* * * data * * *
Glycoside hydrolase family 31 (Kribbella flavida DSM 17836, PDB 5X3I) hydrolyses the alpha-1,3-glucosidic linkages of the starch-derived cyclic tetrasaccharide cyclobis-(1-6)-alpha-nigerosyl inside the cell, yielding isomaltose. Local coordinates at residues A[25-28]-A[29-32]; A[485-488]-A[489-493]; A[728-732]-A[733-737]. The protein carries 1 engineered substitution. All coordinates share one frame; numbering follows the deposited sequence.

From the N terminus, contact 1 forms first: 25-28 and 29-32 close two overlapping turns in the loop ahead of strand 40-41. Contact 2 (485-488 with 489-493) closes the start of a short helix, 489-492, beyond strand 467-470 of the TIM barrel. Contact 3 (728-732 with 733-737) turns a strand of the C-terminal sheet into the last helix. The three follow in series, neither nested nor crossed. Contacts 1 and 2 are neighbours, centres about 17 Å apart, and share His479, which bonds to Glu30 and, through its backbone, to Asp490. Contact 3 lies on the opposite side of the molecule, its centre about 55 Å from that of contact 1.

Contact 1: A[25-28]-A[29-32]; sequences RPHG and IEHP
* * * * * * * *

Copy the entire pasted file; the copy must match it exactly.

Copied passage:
Glycoside hydrolase family 31 (Kribbella flavida DSM 17836, PDB 5X3I) hydrolyses the alpha-1,3-glucosidic linkages of the starch-derived cyclic tetrasaccharide cyclobis-(1-6)-alpha-nigerosyl inside the cell, yielding isomaltose. Local coordinates at residues A[25-28]-A[29-32]; A[485-488]-A[489-493]; A[728-732]-A[733-737]. The protein carries 1 engineered substitution. All coordinates share one frame; numbering follows the deposited sequence.

From the N terminus, contact 1 forms first: 25-28 and 29-32 close two overlapping turns in the loop ahead of strand 40-41. Contact 2 (485-488 with 489-493) closes the start of a short helix, 489-492, beyond strand 467-470 of the TIM barrel. Contact 3 (728-732 with 733-737) turns a strand of the C-terminal sheet into the last helix. The three follow in series, neither nested nor crossed. Contacts 1 and 2 are neighbours, centres about 17 Å apart, and share His479, which bonds to Glu30 and, through its backbone, to Asp490. Contact 3 lies on the opposite side of the molecule, its centre about 55 Å from that of contact 1.

Contact 1: A[25-28]-A[29-32]; sequences RPHG and IEHP